How to Grow Your Own Indoor Herb GardenThere's no substitute for fresh herbs in that special dish you love to make, but fresh herbs are hard to get during winter seasons and expensive to boot. Take a hint from MIX! and grow your own indoor herb garden.
Hint #1: Choose your herbs - Choose herbs that you're most likely to use, but if you're looking to expand your pallet, try something new. Here are the most common herbs:
Basil is a member of the mint family. It has a strong sweet flavor and is used in a lot of Italian and Southeast Asian cuisines.
Mint has a warm sweet flavor with a cool after taste and has more uses than culinary, such as teas for stomach pain.
Oregano has a warm and bitter taste, but is actually more flavorful when dried. Oregano is used in Italian-American and Mediterranean cuisine.
Parsley has a fresh crisp taste used in many European dishes as well as Middle Eastern cuisine. Flat-leafed parsley is more desirable for cooking while curly leaf parsley is used more as garnish.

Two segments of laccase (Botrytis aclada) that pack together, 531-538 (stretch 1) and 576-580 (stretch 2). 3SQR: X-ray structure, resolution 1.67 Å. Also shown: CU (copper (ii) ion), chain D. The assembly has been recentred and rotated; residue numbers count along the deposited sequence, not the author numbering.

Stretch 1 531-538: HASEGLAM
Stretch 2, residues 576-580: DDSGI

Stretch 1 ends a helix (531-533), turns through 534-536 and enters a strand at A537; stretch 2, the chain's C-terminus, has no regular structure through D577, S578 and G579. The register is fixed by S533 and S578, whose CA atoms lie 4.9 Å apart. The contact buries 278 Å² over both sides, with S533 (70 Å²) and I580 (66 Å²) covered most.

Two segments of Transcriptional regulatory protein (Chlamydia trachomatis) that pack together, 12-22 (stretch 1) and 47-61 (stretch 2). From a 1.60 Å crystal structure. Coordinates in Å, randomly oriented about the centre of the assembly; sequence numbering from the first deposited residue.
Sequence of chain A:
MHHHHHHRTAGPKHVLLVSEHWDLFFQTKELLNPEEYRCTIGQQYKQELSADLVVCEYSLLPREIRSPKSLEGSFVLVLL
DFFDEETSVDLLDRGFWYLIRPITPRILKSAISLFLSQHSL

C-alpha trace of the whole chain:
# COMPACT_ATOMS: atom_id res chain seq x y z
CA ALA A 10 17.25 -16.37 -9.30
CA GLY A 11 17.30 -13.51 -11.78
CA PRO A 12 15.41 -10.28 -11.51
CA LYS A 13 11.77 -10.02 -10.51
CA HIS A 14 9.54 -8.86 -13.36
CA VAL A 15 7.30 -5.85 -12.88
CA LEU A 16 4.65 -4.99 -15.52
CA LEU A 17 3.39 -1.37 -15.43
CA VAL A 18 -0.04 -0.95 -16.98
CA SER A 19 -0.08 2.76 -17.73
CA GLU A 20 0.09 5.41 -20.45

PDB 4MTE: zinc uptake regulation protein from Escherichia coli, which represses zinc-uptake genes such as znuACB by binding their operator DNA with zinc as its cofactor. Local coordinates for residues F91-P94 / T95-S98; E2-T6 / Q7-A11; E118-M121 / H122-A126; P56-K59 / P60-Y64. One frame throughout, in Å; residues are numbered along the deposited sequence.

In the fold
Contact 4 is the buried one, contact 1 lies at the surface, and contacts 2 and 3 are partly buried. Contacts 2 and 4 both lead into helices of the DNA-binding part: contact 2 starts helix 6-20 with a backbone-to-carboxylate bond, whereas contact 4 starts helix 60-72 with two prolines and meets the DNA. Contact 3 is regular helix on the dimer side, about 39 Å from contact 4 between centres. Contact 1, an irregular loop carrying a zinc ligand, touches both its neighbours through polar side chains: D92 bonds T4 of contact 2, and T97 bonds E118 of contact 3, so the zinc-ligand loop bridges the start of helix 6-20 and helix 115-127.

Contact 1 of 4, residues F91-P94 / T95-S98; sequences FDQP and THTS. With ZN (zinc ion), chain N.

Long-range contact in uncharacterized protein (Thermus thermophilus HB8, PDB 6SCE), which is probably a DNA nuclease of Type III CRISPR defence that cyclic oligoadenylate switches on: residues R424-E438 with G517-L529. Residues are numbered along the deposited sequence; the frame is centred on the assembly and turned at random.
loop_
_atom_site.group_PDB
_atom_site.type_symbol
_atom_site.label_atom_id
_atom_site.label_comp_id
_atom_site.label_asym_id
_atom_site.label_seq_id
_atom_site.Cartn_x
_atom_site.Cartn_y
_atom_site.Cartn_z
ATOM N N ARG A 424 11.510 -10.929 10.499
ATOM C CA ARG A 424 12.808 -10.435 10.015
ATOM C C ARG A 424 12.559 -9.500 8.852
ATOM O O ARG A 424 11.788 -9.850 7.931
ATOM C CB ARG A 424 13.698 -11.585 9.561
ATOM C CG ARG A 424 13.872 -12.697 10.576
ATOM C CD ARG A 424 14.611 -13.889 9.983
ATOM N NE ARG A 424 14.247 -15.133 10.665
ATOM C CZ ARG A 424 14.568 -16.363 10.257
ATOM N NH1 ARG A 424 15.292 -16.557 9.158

Rosemary is highly aromatic. It looks similar to pine needles with a woody flavor used commonly for stuffings, meats and Mediterranean cuisine.
Sage has a soft grayish green color, but a strong peppery flavor. It is used in flavoring fatty meats and sauces, but because of its strong flavor it should be used sparingly.
Thyme has a stick-like stem with small leaves sprouts that produce an earthy flavor best used with meats, soups and eggs. Thyme is a main ingredient in French cuisine.
Hint #2: Choose your planter - Most importantly your pot should have drainage holes in the bottom. Besides that, you choose whether you want to plant in individual containers or save space by planting several herbs in one pot. Some herbs may grow better together than others; for example, mint grows much like a weed and should be placed in a separate pot.
Hint #3: Light - During a sunless winter your herbs will need all the light they can get. Otherwise just find a nice sunny spot for the warmer seasons.
Hint: #4: Water - Don't overwater; check soil for dryness before watering. Water whenever leaves look droopy. If leaves turn yellow, that is a sign of over watering.
Hint #5: Clipping/Trimming - Your herbs will need regular clipping to prevent flowering and foster growth. Also when clipping off leaves for cooking, pick from the stems or leaves on the top.
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